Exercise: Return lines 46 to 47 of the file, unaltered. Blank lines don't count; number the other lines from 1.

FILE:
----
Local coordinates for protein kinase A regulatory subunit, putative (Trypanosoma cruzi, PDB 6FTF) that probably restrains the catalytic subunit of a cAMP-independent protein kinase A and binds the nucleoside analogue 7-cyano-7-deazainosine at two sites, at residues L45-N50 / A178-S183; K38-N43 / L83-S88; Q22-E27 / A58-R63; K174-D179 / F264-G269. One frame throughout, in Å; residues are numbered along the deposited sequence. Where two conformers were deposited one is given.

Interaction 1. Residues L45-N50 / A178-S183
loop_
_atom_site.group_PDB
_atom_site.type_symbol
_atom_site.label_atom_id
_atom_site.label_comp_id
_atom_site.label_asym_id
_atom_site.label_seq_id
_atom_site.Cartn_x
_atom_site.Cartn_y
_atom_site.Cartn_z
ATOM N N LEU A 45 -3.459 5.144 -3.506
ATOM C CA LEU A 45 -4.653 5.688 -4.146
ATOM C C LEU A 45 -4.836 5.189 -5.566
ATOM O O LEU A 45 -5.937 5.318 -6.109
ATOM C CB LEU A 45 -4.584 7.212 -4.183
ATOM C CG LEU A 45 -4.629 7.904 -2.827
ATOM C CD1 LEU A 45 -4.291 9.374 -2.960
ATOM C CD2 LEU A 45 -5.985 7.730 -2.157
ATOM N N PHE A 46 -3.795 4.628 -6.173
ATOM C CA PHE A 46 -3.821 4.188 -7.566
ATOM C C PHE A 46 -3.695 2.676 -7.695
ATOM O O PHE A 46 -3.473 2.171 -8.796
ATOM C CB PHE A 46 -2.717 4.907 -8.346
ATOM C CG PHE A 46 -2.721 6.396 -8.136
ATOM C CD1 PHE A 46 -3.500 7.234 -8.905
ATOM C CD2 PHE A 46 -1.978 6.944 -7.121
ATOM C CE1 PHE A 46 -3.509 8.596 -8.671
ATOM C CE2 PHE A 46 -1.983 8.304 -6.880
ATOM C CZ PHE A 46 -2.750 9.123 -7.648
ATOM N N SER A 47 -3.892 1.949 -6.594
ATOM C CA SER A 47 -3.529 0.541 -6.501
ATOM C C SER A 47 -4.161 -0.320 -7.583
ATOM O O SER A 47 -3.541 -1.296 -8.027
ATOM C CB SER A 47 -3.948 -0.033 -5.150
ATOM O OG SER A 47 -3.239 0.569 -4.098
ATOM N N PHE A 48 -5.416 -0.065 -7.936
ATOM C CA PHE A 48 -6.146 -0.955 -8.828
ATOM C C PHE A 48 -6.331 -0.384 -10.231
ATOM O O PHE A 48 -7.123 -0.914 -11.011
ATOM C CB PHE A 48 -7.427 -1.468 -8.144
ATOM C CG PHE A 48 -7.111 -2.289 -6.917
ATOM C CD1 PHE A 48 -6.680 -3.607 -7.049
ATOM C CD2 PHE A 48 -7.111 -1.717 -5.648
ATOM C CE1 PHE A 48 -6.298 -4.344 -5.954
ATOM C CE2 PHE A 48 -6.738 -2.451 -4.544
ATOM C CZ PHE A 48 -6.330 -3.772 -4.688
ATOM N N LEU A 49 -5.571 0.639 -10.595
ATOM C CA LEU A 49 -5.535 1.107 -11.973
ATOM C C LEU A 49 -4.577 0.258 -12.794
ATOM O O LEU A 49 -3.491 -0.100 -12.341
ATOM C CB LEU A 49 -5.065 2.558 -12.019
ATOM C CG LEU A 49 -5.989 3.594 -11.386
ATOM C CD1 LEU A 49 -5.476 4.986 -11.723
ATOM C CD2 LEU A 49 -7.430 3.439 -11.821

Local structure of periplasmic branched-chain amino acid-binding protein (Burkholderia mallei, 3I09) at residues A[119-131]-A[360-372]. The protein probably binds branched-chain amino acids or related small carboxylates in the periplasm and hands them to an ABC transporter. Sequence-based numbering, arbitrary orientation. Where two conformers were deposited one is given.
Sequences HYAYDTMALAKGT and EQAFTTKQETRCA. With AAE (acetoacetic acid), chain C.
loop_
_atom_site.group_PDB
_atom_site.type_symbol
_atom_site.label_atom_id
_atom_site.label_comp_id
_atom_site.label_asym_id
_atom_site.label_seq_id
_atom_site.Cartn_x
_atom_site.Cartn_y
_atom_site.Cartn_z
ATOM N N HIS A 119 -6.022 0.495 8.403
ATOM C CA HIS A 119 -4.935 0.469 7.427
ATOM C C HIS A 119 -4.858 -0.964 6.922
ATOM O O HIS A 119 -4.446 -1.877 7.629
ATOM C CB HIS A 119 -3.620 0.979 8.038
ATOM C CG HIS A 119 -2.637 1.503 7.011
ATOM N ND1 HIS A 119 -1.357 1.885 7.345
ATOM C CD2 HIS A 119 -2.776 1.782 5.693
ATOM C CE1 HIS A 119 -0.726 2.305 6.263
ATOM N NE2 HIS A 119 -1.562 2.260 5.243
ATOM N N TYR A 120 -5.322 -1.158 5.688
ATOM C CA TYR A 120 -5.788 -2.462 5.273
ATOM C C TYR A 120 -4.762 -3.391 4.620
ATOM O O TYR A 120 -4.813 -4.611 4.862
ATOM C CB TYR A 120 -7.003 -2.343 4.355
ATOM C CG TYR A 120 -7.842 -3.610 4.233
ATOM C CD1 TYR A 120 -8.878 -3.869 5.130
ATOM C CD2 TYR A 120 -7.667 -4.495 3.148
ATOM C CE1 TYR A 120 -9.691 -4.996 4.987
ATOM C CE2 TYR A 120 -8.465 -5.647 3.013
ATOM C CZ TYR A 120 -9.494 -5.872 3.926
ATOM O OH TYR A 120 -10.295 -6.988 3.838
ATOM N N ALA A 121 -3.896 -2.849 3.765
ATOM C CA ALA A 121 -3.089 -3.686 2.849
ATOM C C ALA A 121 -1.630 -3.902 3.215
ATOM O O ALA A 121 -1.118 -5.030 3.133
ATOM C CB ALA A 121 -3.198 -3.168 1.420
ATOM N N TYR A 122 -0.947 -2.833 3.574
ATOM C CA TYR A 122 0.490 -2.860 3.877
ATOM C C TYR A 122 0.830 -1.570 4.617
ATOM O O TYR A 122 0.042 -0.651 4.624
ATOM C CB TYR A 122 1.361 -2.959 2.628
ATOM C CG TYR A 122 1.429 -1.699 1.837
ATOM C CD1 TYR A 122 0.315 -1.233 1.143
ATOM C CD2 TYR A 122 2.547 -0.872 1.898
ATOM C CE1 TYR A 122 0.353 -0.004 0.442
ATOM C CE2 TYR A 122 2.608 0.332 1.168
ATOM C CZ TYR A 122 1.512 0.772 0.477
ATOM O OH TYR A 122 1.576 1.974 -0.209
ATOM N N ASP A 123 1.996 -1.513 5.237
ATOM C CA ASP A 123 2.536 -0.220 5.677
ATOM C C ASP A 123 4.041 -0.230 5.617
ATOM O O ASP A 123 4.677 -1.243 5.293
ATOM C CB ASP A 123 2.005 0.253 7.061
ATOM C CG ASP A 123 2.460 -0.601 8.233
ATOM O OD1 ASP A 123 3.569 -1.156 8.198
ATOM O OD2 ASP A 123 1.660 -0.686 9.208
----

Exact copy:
ATOM C CE1 PHE A 48 -6.298 -4.344 -5.954
ATOM C CE2 PHE A 48 -6.738 -2.451 -4.544